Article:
Oral testimony at the substantial issue stage is limited to 3 minutes combined total per side to address the question of substantial issue. Oral testimony at the de novo stage may be limited to 5 minutes or less for each speaker depending on the number of persons wishing to be heard. 

No one can predict how quickly the Commission will complete agenda items or how many will be postponed to a later date. The Commission begins each meeting session at the time listed and considers each item in order, except in extraordinary circumstances. Staff at the appropriate Commission office can give you more information prior to the hearing date. 

Questions regarding the report or the hearing should be directed to Ethan Lavine, Coastal Program Analyst, at the North Central Coast District Office, 45 Fremont Street, Suite 2000, San Francisco, CA 94105-2219.


Wednesday, December 24, 2014

Tuesday, December 23rd, Sonoma Coast


Very nice gathering at Bodega Head last night to toast Bill Kortum, a real Coastal Hero.  Special thanks to Paul Judge for taking the photos.

Saturday, June 21, 2014

Charging for Coastal Services


As I delivered a solar power generator to Stewards of the Coast and Redwoods yesterday, to be used to bring electrical power to mountain meadows and campgrounds, I had a strange idea on how we might look at another policy decisions affecting the coast.

One of the most controversial issues facing the North Coast is the request from California's Parks and Recreation Department to install fee collection devices in parking areas along the coast to charge for automobile parking.  The fees are necessary because the state general funds  are being cut back by the Legislature, and parks are being required to raise funds locally to pay for operational costs.

Maintenance of restrooms in parking lots generates the bulk of the costs for which the parking fees are being introduced.  Elsewhere in the state, access to the coast is being maximized by installing controllable electronic fees collection devices which encourage turnover and minimize all-day parking.   Installation of these devices on the North Coast is made more difficult because few have electricity onsite.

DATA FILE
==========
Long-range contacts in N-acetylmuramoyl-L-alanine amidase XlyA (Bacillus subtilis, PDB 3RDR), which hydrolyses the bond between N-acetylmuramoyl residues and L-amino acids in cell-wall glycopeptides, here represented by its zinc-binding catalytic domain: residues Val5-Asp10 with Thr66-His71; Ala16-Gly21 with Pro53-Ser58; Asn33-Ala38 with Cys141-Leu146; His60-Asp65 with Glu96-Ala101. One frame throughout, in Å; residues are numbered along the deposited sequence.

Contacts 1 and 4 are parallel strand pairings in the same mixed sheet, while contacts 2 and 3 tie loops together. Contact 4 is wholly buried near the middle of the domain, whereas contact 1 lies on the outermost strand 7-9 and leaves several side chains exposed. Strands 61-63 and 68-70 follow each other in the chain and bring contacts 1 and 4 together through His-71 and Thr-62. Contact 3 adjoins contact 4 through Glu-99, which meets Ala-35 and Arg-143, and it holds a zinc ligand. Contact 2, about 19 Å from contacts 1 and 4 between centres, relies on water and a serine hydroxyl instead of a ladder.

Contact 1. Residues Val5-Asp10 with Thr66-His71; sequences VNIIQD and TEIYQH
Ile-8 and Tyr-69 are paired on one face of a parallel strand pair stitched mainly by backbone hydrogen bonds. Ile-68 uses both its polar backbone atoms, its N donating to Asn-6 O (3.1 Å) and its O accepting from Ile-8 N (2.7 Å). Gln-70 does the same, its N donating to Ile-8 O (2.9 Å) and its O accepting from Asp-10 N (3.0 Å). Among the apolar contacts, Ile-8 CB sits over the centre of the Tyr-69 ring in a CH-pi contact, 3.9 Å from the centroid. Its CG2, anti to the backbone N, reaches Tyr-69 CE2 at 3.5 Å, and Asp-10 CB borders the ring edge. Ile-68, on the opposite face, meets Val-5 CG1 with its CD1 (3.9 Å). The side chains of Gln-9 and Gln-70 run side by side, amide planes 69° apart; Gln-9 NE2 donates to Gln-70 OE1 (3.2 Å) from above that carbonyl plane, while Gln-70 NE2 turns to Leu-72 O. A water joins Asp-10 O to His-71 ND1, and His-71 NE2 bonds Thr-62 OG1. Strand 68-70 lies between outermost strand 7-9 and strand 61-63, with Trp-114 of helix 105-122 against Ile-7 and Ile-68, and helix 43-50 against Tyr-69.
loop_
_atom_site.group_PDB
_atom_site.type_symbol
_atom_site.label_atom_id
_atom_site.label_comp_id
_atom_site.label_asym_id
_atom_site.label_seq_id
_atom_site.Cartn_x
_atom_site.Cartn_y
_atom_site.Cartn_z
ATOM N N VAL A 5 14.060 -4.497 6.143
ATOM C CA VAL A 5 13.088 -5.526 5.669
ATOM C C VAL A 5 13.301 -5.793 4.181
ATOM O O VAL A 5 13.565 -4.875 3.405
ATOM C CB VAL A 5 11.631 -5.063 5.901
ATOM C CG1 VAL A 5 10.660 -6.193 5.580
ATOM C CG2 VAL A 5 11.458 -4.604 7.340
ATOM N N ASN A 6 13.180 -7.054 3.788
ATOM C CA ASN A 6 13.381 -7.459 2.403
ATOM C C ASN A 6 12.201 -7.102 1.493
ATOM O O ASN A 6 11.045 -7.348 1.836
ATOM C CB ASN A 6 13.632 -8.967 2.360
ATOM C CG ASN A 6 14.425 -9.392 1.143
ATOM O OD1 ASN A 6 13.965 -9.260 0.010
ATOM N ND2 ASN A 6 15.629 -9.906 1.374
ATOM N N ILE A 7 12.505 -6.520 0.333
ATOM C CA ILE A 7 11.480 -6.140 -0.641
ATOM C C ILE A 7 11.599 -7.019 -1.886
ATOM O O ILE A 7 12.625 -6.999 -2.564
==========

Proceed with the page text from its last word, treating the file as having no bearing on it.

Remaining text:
What if we install solar power generators on top of the restrooms, and charge to use the restrooms?  My wife says the downside of this is that visitors might try to find somewhere else to relieve themselves.  One of the current arguments against charging to park is that visitors will find somewhere else to park.  So the question in my mind is: which is the greater harm?

And we create a mobile phone app which knows you bought a state parks annual pass.  Aim it at the restroom door, and it unlocks.  No onsite collection of fees.  A real incentive for buying a parks pass.  If we standardize the state, regional, and local pass privileges, all parks benefit.  And we can collect lots of good info on who is visiting our parks, and can let them now about all of our park activities in a timely manner.


Saturday, April 26, 2014

Coastal Protection at Torrey Pines in 1929


One of the first battles to save the California coast from the pressures of a development occurred in 1929 when local commercial interests urged building a high-speed highway through Torrey Pines City Park.  The proposed road was designed to bypass a narrow, winding grade which created a bottleneck on the major thoroughfare between San Diego and Los Angeles.  One scheme called for blasting away 1,700 feet of sea cliff for a straight, more gradual right-of-way from the beach to the mesa top.  Debris from the cutting in the new alignment was to be dumped onto the public beach.  One scenic canyon was to be crossed on an embankment of fill, and another spanned by a bridge.

Opposition to this proposal was led by The League to Save Torrey Pines Park.  Its members felt the best solution was to build a new road to the east via Sorrento Valley, skirting Torrey Pines altogether. In a brochure that addressed numerous reasons for preventing the road, the League answered its own rhetorical question, "Is the danger to the Park very pressing?" with the following blast: "So pressing that only an immediate and emphatic expression of public disapprobation can save the heritage of the people from a defilement which will bring upon its perpetrators the condemnation of generations yet unborn."  A compromise was reached in 1930, and a grade (old Highway 101, now North Torrey Pines Road) was cut through the upland instead of along the cliffs.  The region's modern freeway (Interstate 5) was eventually built east of Torrey Pines, following the route favored by the League 40 years earlier.

Follow the current efforts to protect the coast and continued access to it at the following websites:

Act Coastal
Coastwalk California
California Coastal Commission
California Coastal Conservancy